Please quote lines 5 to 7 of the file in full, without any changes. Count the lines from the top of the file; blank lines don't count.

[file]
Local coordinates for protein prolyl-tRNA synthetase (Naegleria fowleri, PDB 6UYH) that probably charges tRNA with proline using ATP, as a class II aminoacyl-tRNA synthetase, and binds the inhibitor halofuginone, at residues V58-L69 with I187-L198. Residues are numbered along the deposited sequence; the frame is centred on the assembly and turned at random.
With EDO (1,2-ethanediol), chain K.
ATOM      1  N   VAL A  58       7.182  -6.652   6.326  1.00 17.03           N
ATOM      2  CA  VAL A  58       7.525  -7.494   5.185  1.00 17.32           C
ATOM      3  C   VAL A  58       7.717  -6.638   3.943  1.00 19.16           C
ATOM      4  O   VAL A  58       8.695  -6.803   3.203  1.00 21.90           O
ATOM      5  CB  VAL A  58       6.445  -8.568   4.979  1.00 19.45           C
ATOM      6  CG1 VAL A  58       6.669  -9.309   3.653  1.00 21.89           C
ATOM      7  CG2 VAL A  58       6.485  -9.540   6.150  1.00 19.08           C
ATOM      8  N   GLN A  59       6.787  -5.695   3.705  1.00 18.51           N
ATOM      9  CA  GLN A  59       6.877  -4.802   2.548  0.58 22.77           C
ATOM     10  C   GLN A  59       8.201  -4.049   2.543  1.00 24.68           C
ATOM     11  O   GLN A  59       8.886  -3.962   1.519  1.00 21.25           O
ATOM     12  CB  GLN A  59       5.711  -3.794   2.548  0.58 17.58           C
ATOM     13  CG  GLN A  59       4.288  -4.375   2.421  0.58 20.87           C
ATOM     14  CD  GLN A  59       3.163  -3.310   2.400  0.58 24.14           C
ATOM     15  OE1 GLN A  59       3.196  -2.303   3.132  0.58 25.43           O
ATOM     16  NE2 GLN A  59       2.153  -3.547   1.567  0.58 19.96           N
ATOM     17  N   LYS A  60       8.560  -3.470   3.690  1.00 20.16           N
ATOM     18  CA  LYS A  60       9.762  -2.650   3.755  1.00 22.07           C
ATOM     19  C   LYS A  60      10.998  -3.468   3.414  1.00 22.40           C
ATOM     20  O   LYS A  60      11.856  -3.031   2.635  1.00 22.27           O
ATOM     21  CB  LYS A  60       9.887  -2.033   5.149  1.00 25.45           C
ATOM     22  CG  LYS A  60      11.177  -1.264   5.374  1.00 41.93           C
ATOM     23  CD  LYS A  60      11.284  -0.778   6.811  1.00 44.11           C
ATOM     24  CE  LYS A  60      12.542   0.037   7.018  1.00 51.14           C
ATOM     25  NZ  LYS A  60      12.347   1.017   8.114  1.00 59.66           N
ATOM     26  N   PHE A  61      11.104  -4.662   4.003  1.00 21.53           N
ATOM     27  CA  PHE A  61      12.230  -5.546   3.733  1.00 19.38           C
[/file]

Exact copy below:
ATOM      3  C   VAL A  58       7.717  -6.638   3.943  1.00 19.16           C
ATOM      4  O   VAL A  58       8.695  -6.803   3.203  1.00 21.90           O
ATOM      5  CB  VAL A  58       6.445  -8.568   4.979  1.00 19.45           C